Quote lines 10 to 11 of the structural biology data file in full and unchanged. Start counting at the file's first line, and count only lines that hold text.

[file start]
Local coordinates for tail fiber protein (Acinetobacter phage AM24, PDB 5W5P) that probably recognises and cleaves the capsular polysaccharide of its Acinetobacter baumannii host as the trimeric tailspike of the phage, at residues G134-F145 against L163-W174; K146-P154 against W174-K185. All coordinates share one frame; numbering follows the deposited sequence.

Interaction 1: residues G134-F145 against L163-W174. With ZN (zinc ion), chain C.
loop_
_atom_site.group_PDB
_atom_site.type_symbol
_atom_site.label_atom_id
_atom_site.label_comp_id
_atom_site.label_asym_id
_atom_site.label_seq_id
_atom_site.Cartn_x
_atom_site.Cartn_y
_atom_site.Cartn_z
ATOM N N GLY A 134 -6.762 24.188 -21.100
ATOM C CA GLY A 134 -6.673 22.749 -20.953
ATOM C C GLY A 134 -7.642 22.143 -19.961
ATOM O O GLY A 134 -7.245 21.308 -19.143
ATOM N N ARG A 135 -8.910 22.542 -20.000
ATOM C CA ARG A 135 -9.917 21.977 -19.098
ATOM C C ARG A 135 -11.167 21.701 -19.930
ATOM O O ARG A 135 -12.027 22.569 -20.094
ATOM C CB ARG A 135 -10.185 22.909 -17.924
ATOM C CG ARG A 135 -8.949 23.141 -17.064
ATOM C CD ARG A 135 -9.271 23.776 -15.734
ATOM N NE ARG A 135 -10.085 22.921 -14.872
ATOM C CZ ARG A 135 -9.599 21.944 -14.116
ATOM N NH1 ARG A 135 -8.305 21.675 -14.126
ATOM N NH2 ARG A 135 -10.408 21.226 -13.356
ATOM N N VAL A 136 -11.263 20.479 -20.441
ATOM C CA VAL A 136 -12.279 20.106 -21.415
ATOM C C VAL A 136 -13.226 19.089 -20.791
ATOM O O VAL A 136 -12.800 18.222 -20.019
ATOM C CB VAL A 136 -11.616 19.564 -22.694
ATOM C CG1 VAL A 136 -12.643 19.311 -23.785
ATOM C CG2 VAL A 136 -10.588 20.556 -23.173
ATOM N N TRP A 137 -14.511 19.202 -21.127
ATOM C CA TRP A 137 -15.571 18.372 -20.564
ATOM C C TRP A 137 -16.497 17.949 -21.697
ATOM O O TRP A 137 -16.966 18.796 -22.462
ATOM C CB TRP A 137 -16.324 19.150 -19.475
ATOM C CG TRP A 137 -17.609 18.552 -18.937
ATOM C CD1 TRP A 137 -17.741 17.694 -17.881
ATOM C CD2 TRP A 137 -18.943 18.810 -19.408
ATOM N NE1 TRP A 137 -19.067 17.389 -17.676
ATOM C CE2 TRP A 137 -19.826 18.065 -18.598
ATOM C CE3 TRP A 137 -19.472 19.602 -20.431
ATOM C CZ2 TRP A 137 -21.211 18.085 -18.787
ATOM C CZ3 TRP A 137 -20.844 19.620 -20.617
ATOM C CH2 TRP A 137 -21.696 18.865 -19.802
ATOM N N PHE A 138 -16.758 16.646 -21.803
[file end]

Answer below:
_atom_site.Cartn_x
_atom_site.Cartn_y